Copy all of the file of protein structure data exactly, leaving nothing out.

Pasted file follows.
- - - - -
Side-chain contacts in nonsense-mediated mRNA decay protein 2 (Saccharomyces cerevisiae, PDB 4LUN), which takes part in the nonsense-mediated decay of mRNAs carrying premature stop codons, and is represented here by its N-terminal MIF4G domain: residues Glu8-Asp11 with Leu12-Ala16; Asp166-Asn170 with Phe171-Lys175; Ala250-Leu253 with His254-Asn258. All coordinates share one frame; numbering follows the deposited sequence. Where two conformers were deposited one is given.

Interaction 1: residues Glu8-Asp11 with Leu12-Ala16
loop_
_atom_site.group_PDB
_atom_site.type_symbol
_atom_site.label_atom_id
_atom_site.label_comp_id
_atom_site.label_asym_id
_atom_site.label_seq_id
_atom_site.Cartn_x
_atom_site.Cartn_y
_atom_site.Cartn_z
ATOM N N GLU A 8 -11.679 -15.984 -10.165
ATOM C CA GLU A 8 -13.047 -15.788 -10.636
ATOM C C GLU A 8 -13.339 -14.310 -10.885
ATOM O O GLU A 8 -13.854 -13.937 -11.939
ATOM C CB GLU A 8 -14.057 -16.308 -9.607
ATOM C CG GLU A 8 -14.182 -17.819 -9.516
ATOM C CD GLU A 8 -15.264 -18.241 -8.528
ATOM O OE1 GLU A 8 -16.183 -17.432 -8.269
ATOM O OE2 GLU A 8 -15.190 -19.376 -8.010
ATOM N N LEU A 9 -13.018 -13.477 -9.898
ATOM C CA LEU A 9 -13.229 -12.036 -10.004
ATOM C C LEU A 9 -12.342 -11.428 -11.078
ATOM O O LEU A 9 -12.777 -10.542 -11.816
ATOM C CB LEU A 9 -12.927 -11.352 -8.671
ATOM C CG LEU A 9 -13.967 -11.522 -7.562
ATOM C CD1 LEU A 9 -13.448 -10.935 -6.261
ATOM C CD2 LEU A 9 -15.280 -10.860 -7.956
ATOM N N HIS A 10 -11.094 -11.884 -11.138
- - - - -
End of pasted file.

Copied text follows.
Side-chain contacts in nonsense-mediated mRNA decay protein 2 (Saccharomyces cerevisiae, PDB 4LUN), which takes part in the nonsense-mediated decay of mRNAs carrying premature stop codons, and is represented here by its N-terminal MIF4G domain: residues Glu8-Asp11 with Leu12-Ala16; Asp166-Asn170 with Phe171-Lys175; Ala250-Leu253 with His254-Asn258. All coordinates share one frame; numbering follows the deposited sequence. Where two conformers were deposited one is given.

Interaction 1: residues Glu8-Asp11 with Leu12-Ala16
loop_
_atom_site.group_PDB
_atom_site.type_symbol
_atom_site.label_atom_id
_atom_site.label_comp_id
_atom_site.label_asym_id
_atom_site.label_seq_id
_atom_site.Cartn_x
_atom_site.Cartn_y
_atom_site.Cartn_z
ATOM N N GLU A 8 -11.679 -15.984 -10.165
ATOM C CA GLU A 8 -13.047 -15.788 -10.636
ATOM C C GLU A 8 -13.339 -14.310 -10.885
ATOM O O GLU A 8 -13.854 -13.937 -11.939
ATOM C CB GLU A 8 -14.057 -16.308 -9.607
ATOM C CG GLU A 8 -14.182 -17.819 -9.516
ATOM C CD GLU A 8 -15.264 -18.241 -8.528
ATOM O OE1 GLU A 8 -16.183 -17.432 -8.269
ATOM O OE2 GLU A 8 -15.190 -19.376 -8.010
ATOM N N LEU A 9 -13.018 -13.477 -9.898
ATOM C CA LEU A 9 -13.229 -12.036 -10.004
ATOM C C LEU A 9 -12.342 -11.428 -11.078
ATOM O O LEU A 9 -12.777 -10.542 -11.816
ATOM C CB LEU A 9 -12.927 -11.352 -8.671
ATOM C CG LEU A 9 -13.967 -11.522 -7.562
ATOM C CD1 LEU A 9 -13.448 -10.935 -6.261
ATOM C CD2 LEU A 9 -15.280 -10.860 -7.956
ATOM N N HIS A 10 -11.094 -11.884 -11.138